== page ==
Thanks to all who took part in the Management INK reader survey!
We enjoyed hearing from you, and we appreciate your invaluable feedback. Camelia Fratila, an INK reader hailing from Targoviste, Romania, took home the $50 SAGE book prize. Congratulations!
Every day, we bring you an inside view of the research that’s being published in top-tier SAGE journals. Our goal with the survey was to ensure we are providing information that’s useful, relevant and compelling to you.
In that spirit, today we’ve highlighted the top 5 INK posts of all time. We’re not surprised that these classics haven’t lost their appeal, and we’d like to know: which is most interesting to you? Is there an INK post that you found useful enough to share with your network? Let us know in the comments below.
We’d like to serve as a forum for debate on management topics, so if you see something that works for you, add a comment. Give it a like, a share, or a tweet. Send us your suggestions. We’ll promise to keep bringing you valuable news and articles on the topics you want!
Management INK Top 5:
1. Flexible Leader Theory & Firm Performance – Features a Q&A with co-author Dr. Rubina Mahsud of Seattle University: “On the practice side, strategic leaders need to recognize the importance of talented and devoted employees to bottom line performance, which involves a substantial shift in beliefs about value management in corporations.” The article was published in the Journal of Leadership & Organizational Studies.
2. Marketing Journal Rankings – Includes insights from Michelle D. Steward and Bruce R. Lewis of Wake Forest University, co-authors of this study, which was the most frequently read article in the Journal of Marketing Education in 2010.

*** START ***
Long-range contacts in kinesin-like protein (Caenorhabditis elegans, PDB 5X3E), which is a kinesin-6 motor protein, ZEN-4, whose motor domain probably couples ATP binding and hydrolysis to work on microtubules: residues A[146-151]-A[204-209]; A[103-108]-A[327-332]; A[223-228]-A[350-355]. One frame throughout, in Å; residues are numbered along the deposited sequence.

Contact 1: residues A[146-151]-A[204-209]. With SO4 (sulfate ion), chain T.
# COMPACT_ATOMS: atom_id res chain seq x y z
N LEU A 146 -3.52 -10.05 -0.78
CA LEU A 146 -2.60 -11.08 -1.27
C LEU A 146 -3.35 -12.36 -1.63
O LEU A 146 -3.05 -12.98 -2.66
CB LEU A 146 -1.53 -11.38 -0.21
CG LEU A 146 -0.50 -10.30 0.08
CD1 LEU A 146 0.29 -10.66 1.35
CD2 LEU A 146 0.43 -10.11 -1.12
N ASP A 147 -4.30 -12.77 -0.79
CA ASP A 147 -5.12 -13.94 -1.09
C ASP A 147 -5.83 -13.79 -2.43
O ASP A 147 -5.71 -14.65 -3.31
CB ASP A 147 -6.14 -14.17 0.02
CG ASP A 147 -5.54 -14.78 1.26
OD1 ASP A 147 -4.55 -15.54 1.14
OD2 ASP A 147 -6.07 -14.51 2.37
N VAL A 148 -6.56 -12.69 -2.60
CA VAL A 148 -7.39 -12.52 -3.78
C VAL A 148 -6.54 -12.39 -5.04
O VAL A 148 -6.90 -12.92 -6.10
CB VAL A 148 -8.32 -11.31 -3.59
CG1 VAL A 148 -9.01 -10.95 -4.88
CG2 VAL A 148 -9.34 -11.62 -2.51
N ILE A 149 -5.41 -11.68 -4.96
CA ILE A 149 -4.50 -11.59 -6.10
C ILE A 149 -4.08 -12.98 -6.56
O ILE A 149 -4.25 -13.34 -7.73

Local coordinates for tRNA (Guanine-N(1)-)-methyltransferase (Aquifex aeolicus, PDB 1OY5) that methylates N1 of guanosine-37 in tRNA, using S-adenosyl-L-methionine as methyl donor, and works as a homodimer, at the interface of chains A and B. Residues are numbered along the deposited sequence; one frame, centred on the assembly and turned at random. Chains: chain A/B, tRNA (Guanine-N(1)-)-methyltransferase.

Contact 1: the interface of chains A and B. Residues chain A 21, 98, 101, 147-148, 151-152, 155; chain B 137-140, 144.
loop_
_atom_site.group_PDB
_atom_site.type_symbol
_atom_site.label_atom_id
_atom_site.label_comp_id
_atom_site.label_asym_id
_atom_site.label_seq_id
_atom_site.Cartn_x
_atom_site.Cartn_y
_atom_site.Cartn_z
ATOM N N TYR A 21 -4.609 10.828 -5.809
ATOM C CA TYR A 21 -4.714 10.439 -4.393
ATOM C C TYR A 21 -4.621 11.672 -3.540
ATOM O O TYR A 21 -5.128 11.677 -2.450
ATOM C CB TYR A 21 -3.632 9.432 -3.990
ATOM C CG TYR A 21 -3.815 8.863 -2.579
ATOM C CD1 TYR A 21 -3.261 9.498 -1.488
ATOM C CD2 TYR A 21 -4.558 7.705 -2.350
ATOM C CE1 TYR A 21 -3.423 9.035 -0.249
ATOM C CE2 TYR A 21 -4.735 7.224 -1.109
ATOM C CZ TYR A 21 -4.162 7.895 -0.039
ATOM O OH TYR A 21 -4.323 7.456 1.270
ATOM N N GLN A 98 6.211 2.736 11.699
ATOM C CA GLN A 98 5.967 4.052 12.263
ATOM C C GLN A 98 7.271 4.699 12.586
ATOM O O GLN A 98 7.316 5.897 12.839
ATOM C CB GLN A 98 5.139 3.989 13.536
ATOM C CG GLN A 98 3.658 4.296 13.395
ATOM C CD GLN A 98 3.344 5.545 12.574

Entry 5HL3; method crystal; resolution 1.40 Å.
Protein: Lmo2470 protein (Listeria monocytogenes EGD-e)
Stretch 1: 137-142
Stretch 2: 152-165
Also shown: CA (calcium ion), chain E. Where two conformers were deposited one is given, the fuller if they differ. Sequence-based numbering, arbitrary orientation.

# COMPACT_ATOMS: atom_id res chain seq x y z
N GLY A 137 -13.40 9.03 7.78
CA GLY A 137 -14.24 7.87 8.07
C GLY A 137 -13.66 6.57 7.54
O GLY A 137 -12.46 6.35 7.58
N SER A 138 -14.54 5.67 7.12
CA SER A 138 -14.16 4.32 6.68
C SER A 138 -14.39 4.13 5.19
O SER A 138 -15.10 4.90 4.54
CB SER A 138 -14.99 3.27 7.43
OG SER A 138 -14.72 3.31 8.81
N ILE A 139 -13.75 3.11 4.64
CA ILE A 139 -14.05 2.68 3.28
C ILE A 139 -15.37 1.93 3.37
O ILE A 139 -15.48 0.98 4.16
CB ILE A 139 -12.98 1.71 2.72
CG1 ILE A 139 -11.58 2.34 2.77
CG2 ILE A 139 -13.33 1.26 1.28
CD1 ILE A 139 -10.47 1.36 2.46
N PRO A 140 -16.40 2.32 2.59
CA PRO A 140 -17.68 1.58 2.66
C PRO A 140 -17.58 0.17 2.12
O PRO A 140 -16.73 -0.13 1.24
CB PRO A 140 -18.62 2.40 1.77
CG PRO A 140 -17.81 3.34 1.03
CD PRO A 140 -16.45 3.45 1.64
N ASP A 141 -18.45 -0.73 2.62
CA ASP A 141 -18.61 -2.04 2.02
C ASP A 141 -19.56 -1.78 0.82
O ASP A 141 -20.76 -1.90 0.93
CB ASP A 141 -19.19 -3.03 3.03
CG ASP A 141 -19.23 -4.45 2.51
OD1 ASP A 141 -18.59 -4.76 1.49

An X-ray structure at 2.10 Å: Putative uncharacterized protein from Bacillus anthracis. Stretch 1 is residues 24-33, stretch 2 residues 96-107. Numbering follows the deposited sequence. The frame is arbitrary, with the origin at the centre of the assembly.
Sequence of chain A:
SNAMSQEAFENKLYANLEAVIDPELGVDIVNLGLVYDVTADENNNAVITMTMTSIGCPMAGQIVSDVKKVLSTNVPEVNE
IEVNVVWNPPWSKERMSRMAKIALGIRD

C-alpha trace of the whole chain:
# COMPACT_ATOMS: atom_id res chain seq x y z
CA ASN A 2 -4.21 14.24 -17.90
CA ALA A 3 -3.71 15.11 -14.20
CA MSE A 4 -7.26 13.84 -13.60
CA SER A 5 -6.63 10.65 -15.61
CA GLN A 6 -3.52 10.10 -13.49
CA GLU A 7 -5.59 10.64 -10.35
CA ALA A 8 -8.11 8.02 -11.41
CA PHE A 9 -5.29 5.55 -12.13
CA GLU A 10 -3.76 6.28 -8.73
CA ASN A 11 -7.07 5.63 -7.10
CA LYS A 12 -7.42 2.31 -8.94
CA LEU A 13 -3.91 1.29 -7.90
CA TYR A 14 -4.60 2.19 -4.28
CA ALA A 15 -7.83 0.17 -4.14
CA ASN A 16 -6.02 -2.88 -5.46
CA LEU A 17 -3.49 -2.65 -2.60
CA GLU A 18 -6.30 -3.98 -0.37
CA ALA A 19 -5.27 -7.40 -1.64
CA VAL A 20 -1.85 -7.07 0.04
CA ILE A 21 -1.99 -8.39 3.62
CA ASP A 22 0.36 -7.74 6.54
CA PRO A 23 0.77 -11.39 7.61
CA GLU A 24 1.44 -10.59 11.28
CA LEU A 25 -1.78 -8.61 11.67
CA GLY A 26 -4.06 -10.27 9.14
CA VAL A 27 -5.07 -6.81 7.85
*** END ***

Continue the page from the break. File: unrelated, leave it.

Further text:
3. Peter Northouse Discusses ‘Leadership: Theory and Practice,’ Fifth Edition – In this SAGE video interview, the author talks about why he believes his book–ranked the bestselling Leadership text on the market–has proved so popular with professors and students worldwide.
4. The Paradox of Meritocracy in Organizations – This Administrative Science Quarterly article by Emilio J. Castilla, Massachusetts Institute of Technology, and Stephen Benard, Indiana University, won the 2010 Academy of Management’s Best Paper Award in Organizational Behavior.
5. Reactions to Organizational Change – Includes reflections from Dr. Achilles Armenakis, co-author of the article published in the Journal of Applied Behavioral Science: “We think organizational scientists/consultants will benefit from having a convenient source to consult in the design of organizational change research projects.”[polldaddy poll=6286661]
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